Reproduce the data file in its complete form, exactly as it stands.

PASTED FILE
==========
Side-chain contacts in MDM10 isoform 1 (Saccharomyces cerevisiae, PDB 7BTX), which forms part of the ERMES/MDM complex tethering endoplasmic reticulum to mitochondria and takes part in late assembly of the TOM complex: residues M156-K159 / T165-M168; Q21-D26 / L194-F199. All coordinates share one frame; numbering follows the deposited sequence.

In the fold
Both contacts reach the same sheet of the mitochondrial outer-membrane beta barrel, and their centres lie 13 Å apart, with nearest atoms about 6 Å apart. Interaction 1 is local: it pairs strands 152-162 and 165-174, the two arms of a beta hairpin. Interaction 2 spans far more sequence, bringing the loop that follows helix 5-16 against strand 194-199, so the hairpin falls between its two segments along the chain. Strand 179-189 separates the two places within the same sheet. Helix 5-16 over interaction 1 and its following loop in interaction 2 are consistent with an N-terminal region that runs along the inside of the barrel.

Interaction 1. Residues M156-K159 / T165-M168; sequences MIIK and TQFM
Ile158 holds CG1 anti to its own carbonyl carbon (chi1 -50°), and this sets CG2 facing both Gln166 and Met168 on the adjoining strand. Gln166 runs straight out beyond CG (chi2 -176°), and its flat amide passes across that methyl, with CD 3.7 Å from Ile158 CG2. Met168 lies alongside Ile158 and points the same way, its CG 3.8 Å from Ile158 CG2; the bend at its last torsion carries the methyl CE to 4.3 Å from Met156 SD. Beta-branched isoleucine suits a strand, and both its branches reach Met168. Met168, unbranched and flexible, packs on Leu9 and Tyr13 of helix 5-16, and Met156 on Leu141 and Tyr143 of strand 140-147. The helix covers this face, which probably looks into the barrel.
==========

Side-chain contacts in MDM10 isoform 1 (Saccharomyces cerevisiae, PDB 7BTX), which forms part of the ERMES/MDM complex tethering endoplasmic reticulum to mitochondria and takes part in late assembly of the TOM complex: residues M156-K159 / T165-M168; Q21-D26 / L194-F199. All coordinates share one frame; numbering follows the deposited sequence.

In the fold
Both contacts reach the same sheet of the mitochondrial outer-membrane beta barrel, and their centres lie 13 Å apart, with nearest atoms about 6 Å apart. Interaction 1 is local: it pairs strands 152-162 and 165-174, the two arms of a beta hairpin. Interaction 2 spans far more sequence, bringing the loop that follows helix 5-16 against strand 194-199, so the hairpin falls between its two segments along the chain. Strand 179-189 separates the two places within the same sheet. Helix 5-16 over interaction 1 and its following loop in interaction 2 are consistent with an N-terminal region that runs along the inside of the barrel.

Interaction 1. Residues M156-K159 / T165-M168; sequences MIIK and TQFM
Ile158 holds CG1 anti to its own carbonyl carbon (chi1 -50°), and this sets CG2 facing both Gln166 and Met168 on the adjoining strand. Gln166 runs straight out beyond CG (chi2 -176°), and its flat amide passes across that methyl, with CD 3.7 Å from Ile158 CG2. Met168 lies alongside Ile158 and points the same way, its CG 3.8 Å from Ile158 CG2; the bend at its last torsion carries the methyl CE to 4.3 Å from Met156 SD. Beta-branched isoleucine suits a strand, and both its branches reach Met168. Met168, unbranched and flexible, packs on Leu9 and Tyr13 of helix 5-16, and Met156 on Leu141 and Tyr143 of strand 140-147. The helix covers this face, which probably looks into the barrel.